Steve Roach: Trance Archeology (CD)

$16.99 $14.00

Tracks

1. The Beauty Relentless 12:12
2. Motivating Factor 06:43
3. Synesthete 06:18
4. Bloom Ascension 16:11

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Steve Roach Live in Tucson November 2 + 3. All Souls Procession.

You can stream both shows! Full info here.

⭕ ⭕ ⭕ ⭕ ⭕ ⭕ ⭕ ⭕ ⭕ ⭕ ⭕ ⭕ ⭕ ⭕ ⭕ ⭕ ⭕ ⭕ ⭕ ⭕

Purchase in Europe for fast, inexpensive shipping:

Information in English here. Click to order CD.

Trance Archeology maps a dynamic topography of eight multidimensional interwoven pieces born from the pulse, breath and heartbeat of sonic archeology, tapping into a uniquely symbiotic relationship between rhythm and atmosphere. The elemental core alive in Trance Archeology transmits an experience born anew yet unearthed for the first time; simultaneously it connects the epochs of trance, ceremonial and sacred music expressed through the tools born of today’s technology.

“I’m continuously fascinated,” Steve reveals, “by the juxtaposition of rhythm and atmosphere, space and place. It’s the counterpoint between psychoactive metagrooves with the diaphanous, immersive nourishment of the textural zones.”

Metagrooves aptly describes the rhythms found on Trance Archeology. They engage the body and mind in equal proportion. This sonic alchemy drawn from the balance of dualities helps free the mind from a linear timeline. The continuous flow builds and transitions, morphing into the next present moment. This is constant across the 74-minute adventure.

Trance Archeology evolved over the last two years simultaneously with a number of Steve’s other releases and concerts. Steve reflects, “Among all the projects, this album was running deeper. I’d leave it, come back to it, keep working at the site of the archeological dig, exploring, unearthing. The genealogy of the storyline referenced is not ancestral but the genealogy of my art form. When composing and recording, I’m looking to uncover sounds not heard before yet connected to my history. It feels like working at a dig site, compelled to brush away the effect of time and daily life that can conceal these essential elements. Over the years I’ve learned to recognize and extract these vital parts; there’s always a digging deeper or reaching towards something just out of grasp. This archeological metaphor has driven my work for years — this constant revealing and moving the music forward.”

Trance Archeology expresses the genre-defying nature of Steve’s dynamic innovations that focus on a full engagement of the senses. Emotionally stirring activation of the body, mind and spirit, the morphing confluence of soundworlds and rhythmic passages combine to open up a hyperreal sense of the moment. In this case the trance experience is about being fully present and alive in a focused state of expanded conscious awareness — discovering what lies just beyond.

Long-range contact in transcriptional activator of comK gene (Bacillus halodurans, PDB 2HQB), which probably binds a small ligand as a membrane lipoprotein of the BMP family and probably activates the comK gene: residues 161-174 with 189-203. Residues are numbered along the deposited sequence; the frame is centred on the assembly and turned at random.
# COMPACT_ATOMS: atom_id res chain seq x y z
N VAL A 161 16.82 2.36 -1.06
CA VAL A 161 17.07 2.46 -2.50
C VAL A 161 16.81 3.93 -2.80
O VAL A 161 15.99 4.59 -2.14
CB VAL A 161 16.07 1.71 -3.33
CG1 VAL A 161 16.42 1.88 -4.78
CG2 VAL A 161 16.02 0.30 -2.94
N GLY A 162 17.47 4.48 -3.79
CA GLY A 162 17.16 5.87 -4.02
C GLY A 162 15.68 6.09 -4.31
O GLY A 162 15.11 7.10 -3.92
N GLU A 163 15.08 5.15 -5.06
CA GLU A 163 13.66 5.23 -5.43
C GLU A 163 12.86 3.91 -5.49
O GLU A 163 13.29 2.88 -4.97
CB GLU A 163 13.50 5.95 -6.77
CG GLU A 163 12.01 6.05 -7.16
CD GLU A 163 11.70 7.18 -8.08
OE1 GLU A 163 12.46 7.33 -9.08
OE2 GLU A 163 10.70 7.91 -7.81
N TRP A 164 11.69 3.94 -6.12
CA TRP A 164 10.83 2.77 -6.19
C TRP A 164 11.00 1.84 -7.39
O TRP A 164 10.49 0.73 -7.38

ARTIST BIO:

Steve Roach is a leading American pioneer in the evolution of ambient/electronic music, helping shape it into what it is today. Grammy nominated in 2018 and 2019 consecutively, his career spans four decades and nearly 200 releases. His massive catalog of landmark recordings includes Structures from Silence, Dreamtime Return and Mystic Chords & Sacred Spaces (part 1-4). Drawing from a vast, unique and deeply personal authenticity, his albums are fueled by the momentum of a lifetime dedicated to the soundcurrent. Roach is an artist operating at the pinnacle of his artform, driven by a passion and unbroken focus enhancing the emotive, soul-stirring depth of his music.

From the expansive, time-suspending spaces reflecting his spiritual home in Arizona to the fire breathing, sequencer-driven rhythmic-tribal expressions woven from all things electric and organic, this innovative world of sound has been nourished by years of transcendent concerts worldwide. Always reaching towards what’s next on the horizon, Roach refuses to be tied down to any one stylistic direction. Capturing peak moments as they occur in his Timeroom studio, he creates a sonic experience that breathes emotion and vital life energy that connects to an ever-growing worldwide audience.

Release Date: November 1 2019. 

Weight .3 lbs

Reviews

  1. padmin

    From Prog Archives

    Along with a year full of fruitful collaborations and exceptional live performances, the best arrives from American prog- electronic/ambient pioneer Steve Roach with Trance Archaeology, and what an evocative title that proves to be. The name alone hints at a fusion of earthy old-world sounds and machine-future sleekness, and this November 2019 solo set from the icon presents a continuous seventy-four minute suite of kaleidoscopic sound-collages that still retain Roach’s ever-present humanity, where frequent rhythmic elements fused to their core are blurred into ever-evolving oblivion, with the whole making for a deeply hallucinogenic aural dreamworld.